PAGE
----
Since Boris Johnson resigned on 7th July, two candidates for leadership of the Conservative Party, and consequently for the post of Prime Minister, have emerged: former Chancellor Rishi Sunak and current Foreign Secretary Liz Truss.
Against the backdrop of the worsening cost-of-living crisis, their proposed economic policies, and in particular their plans to support households in times of surging prices, have become focal points of the debate. The most recent CPI reading showed 10.1% annual price growth – yet another 40-year high.1 Furthermore, Cebr is forecasting inflation to reach 12.0% in Q4 2022. Cebr’s income tracker, produced in collaboration with Asda, has shown falling discretionary incomes for five consecutive months between February and June, with the amount that the average UK family has left over at the end of the month after essentials falling to just £200 per week.
Possible cost-of-living support measures can be summarised along two categories: 1) direct government support to households in the form of bill rebates and cash transfers, and 2) tax cuts, which aim to lower consumers’ financial burden. Several measures have already been planned or implemented. These include the £400 energy bill rebate, announced earlier this year during Rishi Sunak’s time as Chancellor, which will be applicable to all households and be directly deducted from energy bills. The rebate will be implemented in six monthly instalments of £66 or £67 between October 2022 and March 2023. Furthermore, those on benefits will receive a cash transfer of £650, the first half of which was paid out in July, while the second instalment is to be delivered in the autumn. Additional payments will be made to pensioners that receive winter fuel payments and people on disability benefits, worth £300 and £150, respectively. Liz Truss has been sceptical of such direct payments and has not announced any similar measures, if she were to become Prime Minister. In fact, figures from her camp have hinted towards her not introducing similar policies.2 Meanwhile, Rishi Sunak has spoken of more direct support for households to help them through the crisis, while vowing not to borrow the money to do so.3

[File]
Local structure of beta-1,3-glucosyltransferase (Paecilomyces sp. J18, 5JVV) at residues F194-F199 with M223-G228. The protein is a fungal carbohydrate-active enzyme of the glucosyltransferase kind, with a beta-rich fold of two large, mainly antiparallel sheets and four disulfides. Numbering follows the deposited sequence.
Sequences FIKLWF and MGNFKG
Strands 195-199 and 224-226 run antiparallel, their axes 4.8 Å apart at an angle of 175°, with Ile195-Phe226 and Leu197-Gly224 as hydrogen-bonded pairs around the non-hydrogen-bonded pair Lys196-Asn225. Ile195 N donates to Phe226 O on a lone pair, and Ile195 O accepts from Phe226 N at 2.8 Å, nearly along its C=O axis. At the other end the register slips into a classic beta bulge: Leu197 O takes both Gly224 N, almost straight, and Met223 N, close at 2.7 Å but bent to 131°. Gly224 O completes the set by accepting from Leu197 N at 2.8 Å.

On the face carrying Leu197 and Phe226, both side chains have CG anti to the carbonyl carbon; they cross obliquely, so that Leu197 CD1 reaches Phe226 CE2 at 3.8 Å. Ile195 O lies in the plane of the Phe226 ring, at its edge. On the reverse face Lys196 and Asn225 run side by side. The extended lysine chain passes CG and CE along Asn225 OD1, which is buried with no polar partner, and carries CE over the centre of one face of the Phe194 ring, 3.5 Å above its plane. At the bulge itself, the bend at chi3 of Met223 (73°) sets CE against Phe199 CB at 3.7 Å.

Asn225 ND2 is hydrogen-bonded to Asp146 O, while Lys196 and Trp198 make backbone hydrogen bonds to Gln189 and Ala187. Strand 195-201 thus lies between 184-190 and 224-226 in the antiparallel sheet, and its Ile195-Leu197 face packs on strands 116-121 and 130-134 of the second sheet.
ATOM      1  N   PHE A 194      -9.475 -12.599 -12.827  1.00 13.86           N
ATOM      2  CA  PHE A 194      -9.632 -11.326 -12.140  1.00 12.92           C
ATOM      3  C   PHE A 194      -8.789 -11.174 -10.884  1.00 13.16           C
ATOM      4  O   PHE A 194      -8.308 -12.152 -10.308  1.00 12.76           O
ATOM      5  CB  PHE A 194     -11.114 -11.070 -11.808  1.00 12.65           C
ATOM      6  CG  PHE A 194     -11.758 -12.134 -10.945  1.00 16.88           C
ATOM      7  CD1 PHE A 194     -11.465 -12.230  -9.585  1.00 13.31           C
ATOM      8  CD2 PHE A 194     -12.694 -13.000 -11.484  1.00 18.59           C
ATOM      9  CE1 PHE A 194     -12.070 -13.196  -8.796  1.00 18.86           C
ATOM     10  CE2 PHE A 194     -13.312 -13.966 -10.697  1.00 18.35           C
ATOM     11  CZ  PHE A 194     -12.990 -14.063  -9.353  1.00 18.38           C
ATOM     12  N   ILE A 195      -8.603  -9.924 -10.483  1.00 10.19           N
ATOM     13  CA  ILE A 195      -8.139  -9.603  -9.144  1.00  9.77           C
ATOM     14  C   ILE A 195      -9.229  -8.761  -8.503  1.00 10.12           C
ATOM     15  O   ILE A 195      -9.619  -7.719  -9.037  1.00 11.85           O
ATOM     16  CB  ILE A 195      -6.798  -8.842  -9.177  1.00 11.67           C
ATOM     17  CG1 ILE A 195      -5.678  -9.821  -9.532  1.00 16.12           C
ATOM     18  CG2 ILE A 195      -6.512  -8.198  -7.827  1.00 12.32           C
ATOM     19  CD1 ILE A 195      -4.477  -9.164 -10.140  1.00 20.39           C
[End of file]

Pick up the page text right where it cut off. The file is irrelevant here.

Instead, Liz Truss has been an adamant proponent of lowering the tax burden borne by British businesses and households. The Foreign Secretary’s proposed tax cuts include a reversal of the increase in National Insurance Contributions (NIC), which were raised by 1.25 percentage points in April. Furthermore, she has vowed to cancel the planned increase in the corporate tax rate, which is set to be raised from 19% to 25%, from April 2023. In addition, Truss wants to lift green levies paid on energy for two years. Currently, environmental charges amount to an estimated 8% of an average energy bill. Conversely, Rishi Sunak is keen to retain the NIC hike and the coming increase in corporate taxation. He has, however, announced plans for a temporary scrap of VAT paid on energy as well as a cut to income tax in the medium term once inflation is under control.